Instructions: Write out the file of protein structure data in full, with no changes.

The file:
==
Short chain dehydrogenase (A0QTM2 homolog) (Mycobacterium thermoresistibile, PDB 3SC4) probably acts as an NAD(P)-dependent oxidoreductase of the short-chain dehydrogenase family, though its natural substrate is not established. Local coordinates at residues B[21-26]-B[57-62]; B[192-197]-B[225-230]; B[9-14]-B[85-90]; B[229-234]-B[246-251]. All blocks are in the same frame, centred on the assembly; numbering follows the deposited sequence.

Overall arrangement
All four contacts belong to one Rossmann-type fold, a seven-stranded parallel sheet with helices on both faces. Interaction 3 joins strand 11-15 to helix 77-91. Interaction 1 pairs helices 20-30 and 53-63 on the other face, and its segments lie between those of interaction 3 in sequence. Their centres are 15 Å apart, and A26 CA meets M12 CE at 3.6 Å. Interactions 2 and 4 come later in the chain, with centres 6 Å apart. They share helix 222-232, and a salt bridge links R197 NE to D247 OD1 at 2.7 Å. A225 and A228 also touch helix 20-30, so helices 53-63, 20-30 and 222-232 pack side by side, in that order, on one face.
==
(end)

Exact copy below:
Short chain dehydrogenase (A0QTM2 homolog) (Mycobacterium thermoresistibile, PDB 3SC4) probably acts as an NAD(P)-dependent oxidoreductase of the short-chain dehydrogenase family, though its natural substrate is not established. Local coordinates at residues B[21-26]-B[57-62]; B[192-197]-B[225-230]; B[9-14]-B[85-90]; B[229-234]-B[246-251]. All blocks are in the same frame, centred on the assembly; numbering follows the deposited sequence.

Overall arrangement
All four contacts belong to one Rossmann-type fold, a seven-stranded parallel sheet with helices on both faces. Interaction 3 joins strand 11-15 to helix 77-91. Interaction 1 pairs helices 20-30 and 53-63 on the other face, and its segments lie between those of interaction 3 in sequence. Their centres are 15 Å apart, and A26 CA meets M12 CE at 3.6 Å. Interactions 2 and 4 come later in the chain, with centres 6 Å apart. They share helix 222-232, and a salt bridge links R197 NE to D247 OD1 at 2.7 Å. A225 and A228 also touch helix 20-30, so helices 53-63, 20-30 and 222-232 pack side by side, in that order, on one face.